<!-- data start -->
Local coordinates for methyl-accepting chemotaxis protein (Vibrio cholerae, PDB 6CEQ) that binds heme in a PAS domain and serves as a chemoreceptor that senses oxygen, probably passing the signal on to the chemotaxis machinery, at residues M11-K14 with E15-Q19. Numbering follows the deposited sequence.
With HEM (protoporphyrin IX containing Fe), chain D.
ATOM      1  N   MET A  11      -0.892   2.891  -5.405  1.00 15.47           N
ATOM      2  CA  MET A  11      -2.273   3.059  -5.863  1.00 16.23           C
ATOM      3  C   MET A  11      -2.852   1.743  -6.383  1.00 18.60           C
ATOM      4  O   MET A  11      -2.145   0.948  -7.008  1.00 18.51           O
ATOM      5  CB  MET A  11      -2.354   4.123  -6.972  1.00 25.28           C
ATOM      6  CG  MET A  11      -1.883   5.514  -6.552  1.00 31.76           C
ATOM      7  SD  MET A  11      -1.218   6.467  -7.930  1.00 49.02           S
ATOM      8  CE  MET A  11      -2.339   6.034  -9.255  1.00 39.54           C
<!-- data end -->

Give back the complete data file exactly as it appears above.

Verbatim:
Local coordinates for methyl-accepting chemotaxis protein (Vibrio cholerae, PDB 6CEQ) that binds heme in a PAS domain and serves as a chemoreceptor that senses oxygen, probably passing the signal on to the chemotaxis machinery, at residues M11-K14 with E15-Q19. Numbering follows the deposited sequence.
With HEM (protoporphyrin IX containing Fe), chain D.
ATOM      1  N   MET A  11      -0.892   2.891  -5.405  1.00 15.47           N
ATOM      2  CA  MET A  11      -2.273   3.059  -5.863  1.00 16.23           C
ATOM      3  C   MET A  11      -2.852   1.743  -6.383  1.00 18.60           C
ATOM      4  O   MET A  11      -2.145   0.948  -7.008  1.00 18.51           O
ATOM      5  CB  MET A  11      -2.354   4.123  -6.972  1.00 25.28           C
ATOM      6  CG  MET A  11      -1.883   5.514  -6.552  1.00 31.76           C
ATOM      7  SD  MET A  11      -1.218   6.467  -7.930  1.00 49.02           S
ATOM      8  CE  MET A  11      -2.339   6.034  -9.255  1.00 39.54           C